Beyond the ear-catching echo in her name, Nancy Popkin Popkin was memorable as much for her biography as for her work.
Only 2 when her father abandoned her family, she grew up sleeping on the sofa of a one-bedroom Allston apartment she shared with her mother and grandmother, and then became successful in three careers. An award-winning reporter and editor for The Jewish Advocate and The Daily Item in Lynn, she switched to public relations in midlife before changing course again in her 60s to join her husband in the financial planning field. Along the way, she raised two children, wrote the script and lyrics for a community theater musical, interviewed celebrities, and was a leader of women’s media organizations.
Then there was her name, which was as unforgettable as her life. Born Nancy Popkin, she met Philip Popkin early in their careers.
“When we were married,” she told the Globe in 1981, “the board that lists the day’s events at the hotel read Popkin-Popkin and my husband overheard one little old lady say to another little old lady: ‘I wonder what the story is.’ ”
Mrs. Popkin, who moved to California several years ago after the death of her husband, died of a stroke March 16 in the Hillcrest Royale retirement community in Thousand Oaks, Calif. She was 83 and formerly lived in Swampscott and Salem.
“My mom was a writer professionally,” her daughter, Deborah Popkin Schuster, of Agoura Hills, Calif., wrote in a blog posting last week. “My garage is full of boxes of newspaper clippings of her articles and interviews. There are other boxes of clippings of articles written about her and her accomplishments and awards. I stare at these boxes in awe of who she was, smart as a whip, articulate, compassionate, courageous, funny.”
Mrs. Popkin, her daughter added in an interview, “was the most positive, vivacious person I’ve ever known. She wasn’t someone who saw the glass as half-full. She saw the glass as full.”
She also saw the challenges women faced in her field. In 1975, Mrs. Popkin won a $1,000 prize in a national competition for an essay detailing how to end discrimination against women in communications. She also had served as an officer of the New England Women’s Press Association.
“Professionally, for me, she was an incredible role model,” her daughter said. “She just had the fullest life.”
Although Mrs. Popkin spent much of her adult life on the North Shore, she spent her childhood in Boston, the only child of Bess Popkin, a single mother and a violinist with the Boston Civic Symphony and the Brookline Symphony Orchestra.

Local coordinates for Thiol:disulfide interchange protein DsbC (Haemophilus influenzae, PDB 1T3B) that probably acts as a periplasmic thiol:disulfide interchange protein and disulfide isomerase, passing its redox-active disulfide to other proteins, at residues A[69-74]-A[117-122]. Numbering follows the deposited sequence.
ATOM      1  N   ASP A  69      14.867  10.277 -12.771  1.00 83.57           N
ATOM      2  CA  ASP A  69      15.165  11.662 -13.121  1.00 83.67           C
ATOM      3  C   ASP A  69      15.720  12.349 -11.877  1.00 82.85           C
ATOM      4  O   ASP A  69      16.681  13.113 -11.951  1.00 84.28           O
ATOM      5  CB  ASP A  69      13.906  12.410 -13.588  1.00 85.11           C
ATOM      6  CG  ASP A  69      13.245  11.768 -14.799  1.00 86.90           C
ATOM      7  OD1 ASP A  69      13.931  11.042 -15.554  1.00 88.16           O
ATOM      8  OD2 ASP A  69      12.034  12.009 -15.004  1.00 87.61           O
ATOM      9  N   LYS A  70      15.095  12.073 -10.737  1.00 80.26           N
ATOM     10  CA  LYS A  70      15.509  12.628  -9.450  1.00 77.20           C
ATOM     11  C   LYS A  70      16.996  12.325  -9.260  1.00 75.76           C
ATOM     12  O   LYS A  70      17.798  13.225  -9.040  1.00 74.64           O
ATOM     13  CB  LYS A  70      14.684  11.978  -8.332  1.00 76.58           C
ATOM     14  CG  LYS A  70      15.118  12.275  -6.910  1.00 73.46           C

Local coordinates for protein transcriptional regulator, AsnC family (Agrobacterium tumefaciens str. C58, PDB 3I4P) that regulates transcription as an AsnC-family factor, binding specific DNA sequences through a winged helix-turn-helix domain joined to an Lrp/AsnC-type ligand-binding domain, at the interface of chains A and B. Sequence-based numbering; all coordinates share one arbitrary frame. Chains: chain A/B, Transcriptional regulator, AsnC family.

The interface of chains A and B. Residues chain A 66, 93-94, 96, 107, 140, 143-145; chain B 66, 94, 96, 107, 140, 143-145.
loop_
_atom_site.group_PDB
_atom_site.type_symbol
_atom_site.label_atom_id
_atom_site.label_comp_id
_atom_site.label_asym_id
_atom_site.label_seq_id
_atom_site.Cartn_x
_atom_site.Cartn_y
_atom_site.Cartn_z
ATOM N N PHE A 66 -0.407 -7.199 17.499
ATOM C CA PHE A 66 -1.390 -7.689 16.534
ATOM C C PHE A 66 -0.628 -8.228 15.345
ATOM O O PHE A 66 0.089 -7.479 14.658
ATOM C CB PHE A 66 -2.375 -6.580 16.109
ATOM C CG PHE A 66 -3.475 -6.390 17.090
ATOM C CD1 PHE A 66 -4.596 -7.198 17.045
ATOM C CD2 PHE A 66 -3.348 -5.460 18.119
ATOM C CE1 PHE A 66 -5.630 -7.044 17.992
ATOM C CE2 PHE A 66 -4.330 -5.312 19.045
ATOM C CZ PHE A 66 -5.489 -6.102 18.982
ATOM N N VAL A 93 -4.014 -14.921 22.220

In a household with limited finances, her mother made her clothes, but also introduced her to theater and music.
“I’m a Bostonian,” Mrs. Popkin told the Globe in 1981. “I grew up here. I went to school here, to Brighton High School and Boston University.”
After graduating, her first job was at The Jewish Advocate, where Phil Popkin worked in advertising.
“Everybody around us was hysterical about Popkin and Popkin, and so it was almost a fait accompli that we dated,” she said in the interview.
‘My daughter, Deborah, used to joke she was looking for a Popkin to marry so she would be Popkin Popkin Popkin.’
They married in 1950 and she went on to work for the Daily Item, writing a personality column and interviewing celebrities such as film director Otto Preminger, television talk show host Dick Cavett, and musician Tiny Tim.
“People just took to her, and so she was able to get some really interesting stories from them,” her daughter said. “You could tell that she was living a life she loved and was very satisfied. She was a great mother, too. She was very supportive and encouraging.”
While living in Swampscott, Mrs. Popkin wrote the lyrics and script for a 1969 children’s production of “The Emperor’s New Clothes” at the North Shore Music Theatre in Beverly. She also acted in community productions.
“I have a picture of her as one of the lost boys in ‘Peter Pan,’ ” her daughter said.
In her late 40s, Mrs. Popkin left newspapers for public relations. She worked for the New England Dairy & Food Council and website and hosted a cable television show on nutrition and later launched her own public relations firms with partners.
On memos designed to capture the attention of recipients, she listed her full name.
“I put Nancy Popkin Popkin on those memos because they’re informal and casual and it’s me,” she told the Globe in 1981. “But on my business card I’m Nancy Popkin.”
At one point, she added, “I thought of hyphenating my names. But as a former newspaperwoman, I know the value of the shorter name for headlines. But if I’m getting an award or something, I like them to mention both names.”
Doing so, she knew, created moments of confusion. When her mother and mother-in-law were alive, “you can imagine introducing the three Mrs. Popkins,” she said, adding that “my daughter, Deborah, used to joke she was looking for a Popkin to marry so she would be Popkin Popkin Popkin.”
As for her own experience, Mrs. Popkin said “it’s so much a part of me now, the two names, that when someone does the double take, it amuses me more than them.”
She ended her career as a financial planner, studying in her 60s to pass certification tests to work alongside her husband, who died in 2005.
“I thought of my mother as a left-brain person, as a writer and a creative person,” her daughter said, “and then she reinvented herself again.”
In addition to her daughter, Mrs. Popkin leaves a son, Samuel of Birmingham, Ala., and four grandchildren.
After leaving newspapers and public relations, Mrs. Popkin did not completely set aside writing.
Before an earlier stroke curtailed her ability to write, “she had started to write the story of her life for her grandchildren on yellow-lined pads of paper,” her daughter said in a eulogy at Mrs. Popkin’s memorial service last month. “She wasn’t able to finish, but what she wrote was pretty great.”Bryan Marquard
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